President Looks to Future at Opening Meeting
SUNY Cortland President Erik J. Bitterbaum offered a peek at the future of higher education during his Spring Opening of School Meeting Tuesday, describing challenges on national, state, SUNY system and campus levels and explaining some of the ways the College will face them.
Speaking to a large crowd of faculty and staff members in the Corey Union Function Room, the president addressed topics that included state funding, online learning and SUNY-wide “systemness.”
“I consider ourselves lucky that we’re not being cut,” he said, speaking about the lack of new state funding nationally. “The new normal is not getting cut, which is kind of an interesting perspective.”
A rational tuition policy instituted by the State University of New York two years ago — which bumped tuition by $300 per student, per year over five years — gives SUNY Cortland the ability to hire 16 new faculty members for the 2013-14 academic year. It hired 11 new faculty members in 2012-13.
The College, however, does not keep all of the new tuition money. Some goes to SUNY’s four major research centers, and a portion goes to other SUNY institutions with a higher population of Tuition Assistance Program students, Bitterbaum noted.
“We’re getting back to where we need to be,” he said. “We still have a long way to go.”
Other national issues that affect SUNY Cortland include added emphasis on science, technology, engineering and mathematics (STEM); a shift towards more online learning and massive open online courses; and the government’s response to growing student debt.
“I have always felt that students will always want to come to a college…because there’s something very special that occurs on a college campus,” Bitterbaum said. “But there will be more and more pressure on us (to create online learning opportunities) as time goes on.”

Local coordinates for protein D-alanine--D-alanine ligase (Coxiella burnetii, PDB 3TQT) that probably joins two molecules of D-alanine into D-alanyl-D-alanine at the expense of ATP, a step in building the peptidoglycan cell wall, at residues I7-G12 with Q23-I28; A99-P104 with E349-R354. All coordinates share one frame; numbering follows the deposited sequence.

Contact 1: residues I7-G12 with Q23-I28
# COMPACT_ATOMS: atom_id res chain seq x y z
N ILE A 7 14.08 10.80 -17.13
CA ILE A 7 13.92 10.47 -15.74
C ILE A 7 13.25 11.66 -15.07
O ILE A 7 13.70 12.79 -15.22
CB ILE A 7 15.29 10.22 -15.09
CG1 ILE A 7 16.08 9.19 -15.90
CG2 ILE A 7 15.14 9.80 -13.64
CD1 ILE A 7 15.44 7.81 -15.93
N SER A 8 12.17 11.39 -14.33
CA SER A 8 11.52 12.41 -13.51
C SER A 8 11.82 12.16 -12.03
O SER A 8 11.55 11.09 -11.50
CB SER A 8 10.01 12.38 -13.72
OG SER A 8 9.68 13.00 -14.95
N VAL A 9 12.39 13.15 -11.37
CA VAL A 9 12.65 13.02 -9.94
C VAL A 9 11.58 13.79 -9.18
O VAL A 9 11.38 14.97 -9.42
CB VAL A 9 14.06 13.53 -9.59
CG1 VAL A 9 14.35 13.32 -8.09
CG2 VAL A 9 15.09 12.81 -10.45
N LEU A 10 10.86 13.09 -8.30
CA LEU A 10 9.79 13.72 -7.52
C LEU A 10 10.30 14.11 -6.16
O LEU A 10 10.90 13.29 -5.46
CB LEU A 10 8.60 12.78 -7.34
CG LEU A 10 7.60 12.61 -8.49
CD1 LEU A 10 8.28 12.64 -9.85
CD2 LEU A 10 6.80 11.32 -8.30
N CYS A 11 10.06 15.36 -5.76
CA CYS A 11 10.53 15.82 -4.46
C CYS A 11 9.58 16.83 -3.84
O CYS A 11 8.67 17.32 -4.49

Just last week, SUNY Chancellor Nancy L. Zimpher made a pledge to beef up the State University of New York’s online offerings to maintain access and affordability in higher education.
Those are key issues statewide, as are the state’s adoption of performance-based funding for colleges and an expected capital budget hit in the wake of Hurricane Sandy, Bitterbaum said.
As the largest comprehensive system of public universities, colleges and community colleges in the U.S., SUNY will depend on the concept of “systemness” that Zimpher has popularized. Bitterbaum said that means more collaboration among the 64 campuses, such as adopting uniform software programs for student records.
The College will be the launching site for a series of SUNY discussions on shared services Wednesday, Jan. 30. That may be fitting, given a statistic Bitterbaum mentioned related to the smart use of its resources. SUNY Cortland spends roughly 22 percent more on instruction and academic support than similar institutions, according to the 2012 Integrated Postsecondary Education Data System report..
The president also called attention to the College’s performance based on the system’s report card. In nearly all of the report card’s criteria — graduation rates, credits earned at graduation and student/faculty ratio — SUNY Cortland met or exceeded both the system average and a three-year target with its 2010-11 data.
“We’re doing a magnificent job based on the way the system views us,” Bitterbaum said.
The College’s six major construction projects highlighted the campus-related news shared by the president, along with a mention of SUNY Cortland’s inclusion in Kiplinger’s Personal Finance magazine as one of the top 100 best values in public colleges for 2013 and the College’s AmeriCorps efforts in the local community.
“Our reputation continues to grow,” he said.
He also praised four faculty-led grant efforts totaling more than $470,000 from the fall: Theresa Curtis, an assistant professor of biological sciences, received $11,104 from the U.S. Army Medical Research ACQ; David Franke, a professor of English, was awarded $20,000 from the National Writing Program; Angela Pagano, an associate professor of biological sciences, and Mary Gfeller, an associate professor of mathematics, collaborated on a grant worth $429,197 from the New York State Education Department via the U.S. Department of Education; and Orvil White, an assistant professor of childhood/early childhood education, earned $11,880 in grant funding from the Office of the Basic Education Commission in Thailand.
Bitterbaum cautioned that the nation’s Northeast was seeing a declining number of high school graduates, which will force the school to become increasingly competitive. Although SUNY Cortland remains highly visible and is expected to draw more than 10,000 applications, the trend continues to impact many colleges and universities nationwide.
The president concluded his talk by thinking back to a conversation he shared recently with a former Cortland mayor who asked him if he gets nervous, given the obstacles faced by many colleges and universities.
“I said no” Bitterbaum said. “I said: ‘Because I love talking to my colleagues because I know that they’re going to have a chance to educate an amazing class of students.
“’That’s why I want to live my life on a college campus.’”